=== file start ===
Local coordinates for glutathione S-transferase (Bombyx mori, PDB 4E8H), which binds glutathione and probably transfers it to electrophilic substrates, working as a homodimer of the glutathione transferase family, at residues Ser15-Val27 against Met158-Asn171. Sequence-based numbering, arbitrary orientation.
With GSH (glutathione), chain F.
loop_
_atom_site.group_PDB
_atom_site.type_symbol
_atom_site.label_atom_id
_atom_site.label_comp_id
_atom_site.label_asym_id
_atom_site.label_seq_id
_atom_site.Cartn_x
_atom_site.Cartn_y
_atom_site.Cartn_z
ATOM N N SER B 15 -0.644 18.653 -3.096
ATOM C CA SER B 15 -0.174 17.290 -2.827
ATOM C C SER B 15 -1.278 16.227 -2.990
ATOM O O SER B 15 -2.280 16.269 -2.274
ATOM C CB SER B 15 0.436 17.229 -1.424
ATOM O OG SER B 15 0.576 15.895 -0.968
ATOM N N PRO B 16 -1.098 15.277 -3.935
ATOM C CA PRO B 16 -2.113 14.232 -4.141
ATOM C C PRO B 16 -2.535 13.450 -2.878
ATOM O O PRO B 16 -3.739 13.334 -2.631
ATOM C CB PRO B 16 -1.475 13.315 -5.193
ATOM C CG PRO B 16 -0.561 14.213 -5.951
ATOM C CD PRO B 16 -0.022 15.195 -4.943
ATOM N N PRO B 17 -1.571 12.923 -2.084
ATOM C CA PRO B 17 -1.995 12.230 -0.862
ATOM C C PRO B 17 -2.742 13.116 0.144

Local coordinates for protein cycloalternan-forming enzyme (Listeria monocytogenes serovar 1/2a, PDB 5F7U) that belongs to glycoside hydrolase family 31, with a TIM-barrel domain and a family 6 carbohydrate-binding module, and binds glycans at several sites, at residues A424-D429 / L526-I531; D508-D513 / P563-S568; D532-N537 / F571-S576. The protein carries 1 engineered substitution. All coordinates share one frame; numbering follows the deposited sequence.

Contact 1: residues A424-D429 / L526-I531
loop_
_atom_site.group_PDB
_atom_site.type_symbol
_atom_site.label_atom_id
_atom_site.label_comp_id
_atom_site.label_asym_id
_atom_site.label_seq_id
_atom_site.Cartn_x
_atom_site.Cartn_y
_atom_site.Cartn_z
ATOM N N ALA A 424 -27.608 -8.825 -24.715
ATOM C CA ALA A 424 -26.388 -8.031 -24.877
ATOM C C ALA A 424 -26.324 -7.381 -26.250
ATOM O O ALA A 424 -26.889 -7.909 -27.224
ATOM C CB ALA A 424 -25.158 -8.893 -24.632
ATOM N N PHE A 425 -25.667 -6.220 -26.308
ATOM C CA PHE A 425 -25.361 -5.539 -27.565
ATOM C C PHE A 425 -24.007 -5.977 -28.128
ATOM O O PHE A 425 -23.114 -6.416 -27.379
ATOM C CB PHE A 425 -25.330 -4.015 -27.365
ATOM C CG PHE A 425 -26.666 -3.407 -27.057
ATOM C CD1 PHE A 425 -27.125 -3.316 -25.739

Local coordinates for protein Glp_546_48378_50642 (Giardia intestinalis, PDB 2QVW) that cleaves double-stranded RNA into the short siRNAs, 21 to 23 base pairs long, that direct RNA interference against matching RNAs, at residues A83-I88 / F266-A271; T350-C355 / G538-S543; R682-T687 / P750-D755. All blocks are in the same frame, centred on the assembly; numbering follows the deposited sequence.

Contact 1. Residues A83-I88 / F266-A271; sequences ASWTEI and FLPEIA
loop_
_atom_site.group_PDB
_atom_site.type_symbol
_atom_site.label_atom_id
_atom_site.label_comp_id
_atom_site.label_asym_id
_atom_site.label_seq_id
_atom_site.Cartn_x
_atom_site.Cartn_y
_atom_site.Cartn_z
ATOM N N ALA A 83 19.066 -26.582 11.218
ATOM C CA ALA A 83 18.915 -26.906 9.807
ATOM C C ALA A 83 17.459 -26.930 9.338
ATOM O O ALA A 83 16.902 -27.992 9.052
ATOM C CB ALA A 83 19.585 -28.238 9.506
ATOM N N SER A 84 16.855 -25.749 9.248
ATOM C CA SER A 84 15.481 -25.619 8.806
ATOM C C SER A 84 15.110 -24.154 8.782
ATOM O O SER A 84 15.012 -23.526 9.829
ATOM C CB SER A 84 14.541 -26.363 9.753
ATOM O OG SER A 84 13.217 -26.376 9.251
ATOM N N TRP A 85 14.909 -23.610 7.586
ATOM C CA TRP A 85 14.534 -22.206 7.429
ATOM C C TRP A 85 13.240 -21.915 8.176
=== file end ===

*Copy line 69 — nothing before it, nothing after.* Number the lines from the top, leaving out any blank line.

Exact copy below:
ATOM C CB ALA A 83 19.585 -28.238 9.506